A look at the historic Dene reunification in Calgary

The three-day event brought Dene from all over the world together to reunite, find commonalities and tell stories.

3-day event brought Dene from all over the world together to reunite, find commonalities

The grand opening of the Dene reunification event. Hundreds of Dene and Indeh from around the world attended an historic reunification near Calgary this week. (Lawrence Nayally/CBC)

Dene and Indeh from all over the world gathered near Calgary this past week for a historic reunification. 

More than 750,000 people have Dene heritage, according to Lee Crowchild of the Tsuut'ina Nation, which hosted the event.

The three-day reunification, which ran from Oct. 14 to 16 at the Tsuut'ina 7 Chiefs Sportsplex, was meant to bring Dene together to reunite, tell stories and find commonalities. It included speakers in the languages, like Denesuline and Yavapai, a gala dinner, drum and dance performances.

Here are some photos from the event.

Dene drummers singing Sayisi Dene drum dance song. Sayisi Dene means people of the east because they are the most easterly group of Dene, located in northern Manitoba. It was explained that when you dance to their songs, you shuffle your feet as close to the ground as possible, to make a close connection to the land you walk and live on. (Lawrence Nayally/CBC)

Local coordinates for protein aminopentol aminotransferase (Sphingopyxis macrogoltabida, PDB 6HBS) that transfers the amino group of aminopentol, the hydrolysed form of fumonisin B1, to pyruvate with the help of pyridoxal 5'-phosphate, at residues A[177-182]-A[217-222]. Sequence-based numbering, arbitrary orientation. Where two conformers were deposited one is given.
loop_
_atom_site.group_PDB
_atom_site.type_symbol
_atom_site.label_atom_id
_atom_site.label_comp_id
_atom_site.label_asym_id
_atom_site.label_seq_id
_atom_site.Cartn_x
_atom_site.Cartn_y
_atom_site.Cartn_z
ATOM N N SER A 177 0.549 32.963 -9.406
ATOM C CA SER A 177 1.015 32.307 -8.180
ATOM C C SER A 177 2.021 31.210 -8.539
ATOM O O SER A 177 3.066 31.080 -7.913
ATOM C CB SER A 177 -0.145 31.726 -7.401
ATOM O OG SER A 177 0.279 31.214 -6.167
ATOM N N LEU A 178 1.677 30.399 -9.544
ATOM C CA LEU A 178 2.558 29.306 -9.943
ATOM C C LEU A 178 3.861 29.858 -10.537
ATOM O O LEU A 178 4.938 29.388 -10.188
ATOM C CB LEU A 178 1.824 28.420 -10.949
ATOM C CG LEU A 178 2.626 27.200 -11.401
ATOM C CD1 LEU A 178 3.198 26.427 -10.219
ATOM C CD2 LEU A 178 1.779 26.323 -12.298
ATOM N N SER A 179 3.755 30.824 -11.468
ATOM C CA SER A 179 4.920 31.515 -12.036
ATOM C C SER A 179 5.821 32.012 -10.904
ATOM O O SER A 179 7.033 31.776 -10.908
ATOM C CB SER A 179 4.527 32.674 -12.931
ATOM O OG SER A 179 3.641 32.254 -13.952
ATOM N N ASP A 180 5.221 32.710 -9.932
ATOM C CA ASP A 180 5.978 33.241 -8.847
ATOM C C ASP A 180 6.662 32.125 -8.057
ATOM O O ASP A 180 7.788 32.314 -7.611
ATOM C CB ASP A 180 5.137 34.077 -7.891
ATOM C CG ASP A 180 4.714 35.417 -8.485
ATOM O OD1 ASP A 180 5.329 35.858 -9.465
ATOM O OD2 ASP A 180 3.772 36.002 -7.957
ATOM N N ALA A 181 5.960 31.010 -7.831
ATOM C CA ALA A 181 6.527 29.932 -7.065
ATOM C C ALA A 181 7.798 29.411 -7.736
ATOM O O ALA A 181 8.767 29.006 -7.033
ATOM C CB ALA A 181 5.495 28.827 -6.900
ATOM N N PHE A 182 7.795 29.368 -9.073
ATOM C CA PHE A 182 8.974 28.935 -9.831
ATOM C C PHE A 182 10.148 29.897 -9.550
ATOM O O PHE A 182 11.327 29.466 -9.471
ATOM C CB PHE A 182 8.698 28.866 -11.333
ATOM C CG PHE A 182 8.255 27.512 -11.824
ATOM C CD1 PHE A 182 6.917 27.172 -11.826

Steven Crowchild and Cherokee Eagletail during the evening Dene Gala. Tsuutʼina Nation youth from Alberta dressed in traditional fashion. They say when the Tsuutʼina made their way south long ago, they adapted quickly to the style and teachings of the plains people, but one thing stayed the same, the Dene/Diné/Indeh language. (Lawrence Nayally/CBC)
Dene National Chief Norman Yakeleya speaks at the event in Calgary. (Jared Monkman/CBC)
Lawrence Nayally, the host of CBC's The Trails End, took part in the drum circle. The drum circle was made up of Dene from all over North America. (Jared Monkman/CBC)
Former N.W.T. premier Stephen Kakfwi was one of the speakers at the reunification. (Jared Monkman/CBC)
Dene drummers at the event. (Jared Monkman/CBC)
Bruce Starlight helped organized the gathering. Here he is addressing the crowd as they prepared for the grand opening. He said he did not expect so many Dene and Indeh to come, but was very thankful. (Lawrence Nayally/CBC)
Langdon Crowchild, 40, is a Tsuutʼina Nation Dene who attended the event. (Lawrence Nayally/CBC)
Cecilia Boyd, right, the host of Tide Godi in the Tlicho language on CBC, interviews Celine Voksun on the second day of the gathering in Calgary. Boyd broadcast live from the event. (Jared Monkman/CBC)

Take a look at the drum circle:

With files from Lawrence Nayally and Jared Monkman